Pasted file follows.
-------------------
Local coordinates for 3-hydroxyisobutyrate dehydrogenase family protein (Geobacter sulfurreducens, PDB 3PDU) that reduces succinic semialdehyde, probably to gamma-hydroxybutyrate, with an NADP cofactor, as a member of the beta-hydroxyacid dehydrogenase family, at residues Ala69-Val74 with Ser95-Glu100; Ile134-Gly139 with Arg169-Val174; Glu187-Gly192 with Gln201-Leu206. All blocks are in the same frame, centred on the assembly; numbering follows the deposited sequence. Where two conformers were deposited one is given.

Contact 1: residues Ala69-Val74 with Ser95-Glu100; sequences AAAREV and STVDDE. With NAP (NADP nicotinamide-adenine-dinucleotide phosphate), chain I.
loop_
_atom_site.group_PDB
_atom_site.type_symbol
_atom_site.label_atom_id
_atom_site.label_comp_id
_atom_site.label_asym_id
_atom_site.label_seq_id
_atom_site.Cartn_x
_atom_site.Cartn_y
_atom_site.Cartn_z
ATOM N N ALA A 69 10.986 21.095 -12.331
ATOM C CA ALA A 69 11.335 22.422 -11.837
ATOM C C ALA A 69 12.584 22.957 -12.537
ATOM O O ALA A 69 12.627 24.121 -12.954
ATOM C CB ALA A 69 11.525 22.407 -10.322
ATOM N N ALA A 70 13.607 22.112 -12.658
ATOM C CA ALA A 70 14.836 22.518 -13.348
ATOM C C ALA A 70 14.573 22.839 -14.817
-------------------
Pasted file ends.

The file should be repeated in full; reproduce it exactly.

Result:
Local coordinates for 3-hydroxyisobutyrate dehydrogenase family protein (Geobacter sulfurreducens, PDB 3PDU) that reduces succinic semialdehyde, probably to gamma-hydroxybutyrate, with an NADP cofactor, as a member of the beta-hydroxyacid dehydrogenase family, at residues Ala69-Val74 with Ser95-Glu100; Ile134-Gly139 with Arg169-Val174; Glu187-Gly192 with Gln201-Leu206. All blocks are in the same frame, centred on the assembly; numbering follows the deposited sequence. Where two conformers were deposited one is given.

Contact 1: residues Ala69-Val74 with Ser95-Glu100; sequences AAAREV and STVDDE. With NAP (NADP nicotinamide-adenine-dinucleotide phosphate), chain I.
loop_
_atom_site.group_PDB
_atom_site.type_symbol
_atom_site.label_atom_id
_atom_site.label_comp_id
_atom_site.label_asym_id
_atom_site.label_seq_id
_atom_site.Cartn_x
_atom_site.Cartn_y
_atom_site.Cartn_z
ATOM N N ALA A 69 10.986 21.095 -12.331
ATOM C CA ALA A 69 11.335 22.422 -11.837
ATOM C C ALA A 69 12.584 22.957 -12.537
ATOM O O ALA A 69 12.627 24.121 -12.954
ATOM C CB ALA A 69 11.525 22.407 -10.322
ATOM N N ALA A 70 13.607 22.112 -12.658
ATOM C CA ALA A 70 14.836 22.518 -13.348
ATOM C C ALA A 70 14.573 22.839 -14.817